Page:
33. The apparatus of claim 32, wherein the plurality of gas exchange elements are arranged such that the movement of the gas medium through the plurality of gas exchange elements is substantially transverse to the radially outward direction that blood can move between the plurality of gas exchange elements.

34. The apparatus of claim 23, further comprising a filter that is concentrically arranged about the oxygenator and through which blood moving radially outward from the oxygenator can move before exiting the apparatus through the outlet.

35. The apparatus of claim 23, wherein the core comprises a longitudinal axis and blood can move radially outward from the oxygenator through substantially all of 360 degrees around the longitudinal axis.

36. The apparatus of claim 23, further comprising a housing that retains the core, the heat exchanger and the oxygenator.

37. The apparatus of claim 36 wherein the housing includes the inlet, which is in communication with the core.

38. The apparatus of claim 36, wherein the housing includes the outlet, which is located radially outward from the oxygenator.

39. The apparatus of claim 23, wherein the plurality of heat transfer elements are wound on the core.

40. The apparatus of claim 23, wherein the plurality of gas exchange elements are wound on the heat exchanger.

41. The apparatus of claim 40, further comprising a filter including filter media, wherein the filter media is wound in between the plurality of gas exchange elements.

42. The apparatus of claim 23, further comprising a filter through which blood can move before exiting the apparatus through the outlet.

43. The apparatus of claim 23, wherein the core comprises a longitudinal axis and blood can move radially outward from the heat exchanger through substantially all of 360 degrees around the longitudinal axis.

44. The apparatus of claim 23, further comprising a filter that is arranged between the heat exchanger and the oxygenator.

45. The apparatus of claim 23, further comprising a filter including filter media, wherein at least a portion of the filter media of the filter is located within the oxygenator.

Description:

FIELD OF THE INVENTION

The invention generally relates to cardiopulmonary bypass circuits, and particularly to an apparatus that includes a heat exchanger, an oxygenator, a core, and an optional pump that may be arranged around each other. For example, one embodiment of the apparatus includes a core, a heat exchanger arranged about the core, an oxygenator arranged about the heat exchanger, to which blood is delivered into the core, that optionally comprises a pump, and through which blood moves radially outward from the apparatus, with a fluid medium being supplied separately to the heat exchanger and a gas medium being supplied separately to the oxygenator in directions generally transverse to the radial movement of the blood.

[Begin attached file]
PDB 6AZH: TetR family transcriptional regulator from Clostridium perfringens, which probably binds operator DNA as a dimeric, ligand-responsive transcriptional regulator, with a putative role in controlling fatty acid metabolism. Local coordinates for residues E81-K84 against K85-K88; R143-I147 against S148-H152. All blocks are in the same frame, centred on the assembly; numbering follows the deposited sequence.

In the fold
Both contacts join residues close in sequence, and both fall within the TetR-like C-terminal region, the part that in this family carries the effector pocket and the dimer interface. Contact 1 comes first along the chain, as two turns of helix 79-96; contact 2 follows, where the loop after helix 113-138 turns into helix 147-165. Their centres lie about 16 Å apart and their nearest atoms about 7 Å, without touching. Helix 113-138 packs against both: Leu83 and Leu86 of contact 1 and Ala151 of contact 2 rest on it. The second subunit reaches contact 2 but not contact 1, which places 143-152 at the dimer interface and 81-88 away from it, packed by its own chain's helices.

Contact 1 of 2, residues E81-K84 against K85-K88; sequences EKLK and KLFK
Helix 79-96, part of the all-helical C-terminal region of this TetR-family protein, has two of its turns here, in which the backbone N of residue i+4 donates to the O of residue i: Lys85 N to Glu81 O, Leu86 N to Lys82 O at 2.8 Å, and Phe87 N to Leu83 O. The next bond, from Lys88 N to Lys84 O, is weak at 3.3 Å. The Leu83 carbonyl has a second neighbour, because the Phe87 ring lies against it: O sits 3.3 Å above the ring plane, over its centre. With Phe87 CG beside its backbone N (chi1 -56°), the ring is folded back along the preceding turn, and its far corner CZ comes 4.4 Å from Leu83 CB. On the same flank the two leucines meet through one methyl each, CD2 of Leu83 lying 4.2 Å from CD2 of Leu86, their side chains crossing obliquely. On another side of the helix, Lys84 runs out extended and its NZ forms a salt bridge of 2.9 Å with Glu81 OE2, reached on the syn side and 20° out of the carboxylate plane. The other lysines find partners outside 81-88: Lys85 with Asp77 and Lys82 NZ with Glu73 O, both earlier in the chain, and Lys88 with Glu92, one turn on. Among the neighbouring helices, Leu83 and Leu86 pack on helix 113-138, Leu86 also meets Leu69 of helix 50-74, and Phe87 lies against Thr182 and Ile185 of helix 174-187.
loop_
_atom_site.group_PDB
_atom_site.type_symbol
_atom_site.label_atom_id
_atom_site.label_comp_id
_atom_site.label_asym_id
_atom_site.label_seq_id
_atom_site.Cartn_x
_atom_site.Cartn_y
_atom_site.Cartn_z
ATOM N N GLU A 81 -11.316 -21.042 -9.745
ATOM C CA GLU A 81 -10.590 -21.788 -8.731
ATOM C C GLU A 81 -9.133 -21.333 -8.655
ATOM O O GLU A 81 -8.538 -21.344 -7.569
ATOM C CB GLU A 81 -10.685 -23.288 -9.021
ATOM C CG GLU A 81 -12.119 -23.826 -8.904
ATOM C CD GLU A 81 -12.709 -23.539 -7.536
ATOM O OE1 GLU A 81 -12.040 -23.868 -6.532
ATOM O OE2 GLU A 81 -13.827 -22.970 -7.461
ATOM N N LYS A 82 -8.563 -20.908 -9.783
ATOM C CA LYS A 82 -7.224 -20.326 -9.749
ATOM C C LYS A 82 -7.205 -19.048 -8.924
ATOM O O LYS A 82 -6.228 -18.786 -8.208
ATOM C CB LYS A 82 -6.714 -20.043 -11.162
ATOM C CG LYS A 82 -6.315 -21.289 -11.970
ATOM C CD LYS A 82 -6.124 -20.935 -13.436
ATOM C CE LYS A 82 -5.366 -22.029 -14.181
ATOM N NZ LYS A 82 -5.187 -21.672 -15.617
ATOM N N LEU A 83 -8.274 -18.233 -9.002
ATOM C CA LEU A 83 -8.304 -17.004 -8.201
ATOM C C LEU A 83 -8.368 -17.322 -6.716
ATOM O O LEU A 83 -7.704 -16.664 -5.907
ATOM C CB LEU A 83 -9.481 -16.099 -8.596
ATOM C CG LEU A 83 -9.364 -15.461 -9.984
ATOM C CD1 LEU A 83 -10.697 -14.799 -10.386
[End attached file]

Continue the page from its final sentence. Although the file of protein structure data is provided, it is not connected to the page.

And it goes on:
BACKGROUND OF THE INVENTION

A cardiopulmonary bypass circuit (i.e., a heart-lung bypass machine) mechanically pumps a patient's blood and oxygenates the blood during major surgery. Blood oxygenators are disposable components of heart-lung bypass machines used to oxygenate blood. A typical commercially available blood oxygenator integrates a heat exchanger with a membrane-type oxygenator.

Typically, in a blood oxygenator, a patient's blood is continuously pumped through the heat exchanger portion prior to the oxygenator portion. A suitable heat transfer fluid, such as water, is pumped through the heat exchanger, separate from the blood but in heat transfer relationship therewith. The water is either heated or cooled externally of the heat exchanger. The heat exchanger is generally made of a metal or a plastic, which is able to transfer heat effectively to blood coming into contact with the metal or plastic. After blood contacts the heat exchanger, the blood then typically flows into the oxygenator.

The oxygenator generally comprises a so-called “bundle” of thousands of tiny hollow fibers typically made of a special polymeric material having microscopic pores. The blood exiting the heat exchanger then flows around the outside surfaces of the fibers of the oxygenator. At the same time, an oxygen-rich gas mixture, sometimes including anesthetic agents, flows through the hollow fibers. Due to the relatively high concentration of carbon dioxide in the blood arriving from the patient, carbon dioxide from the blood diffuses through the microscopic pores in the fibers and into the gas mixture. Due to the relatively low concentration of oxygen in the blood arriving from the patient, oxygen from the gas mixture in the fibers diffuses through the microscopic pores and into the blood. The oxygen content of the blood is thereby raised, and its carbon dioxide content is reduced.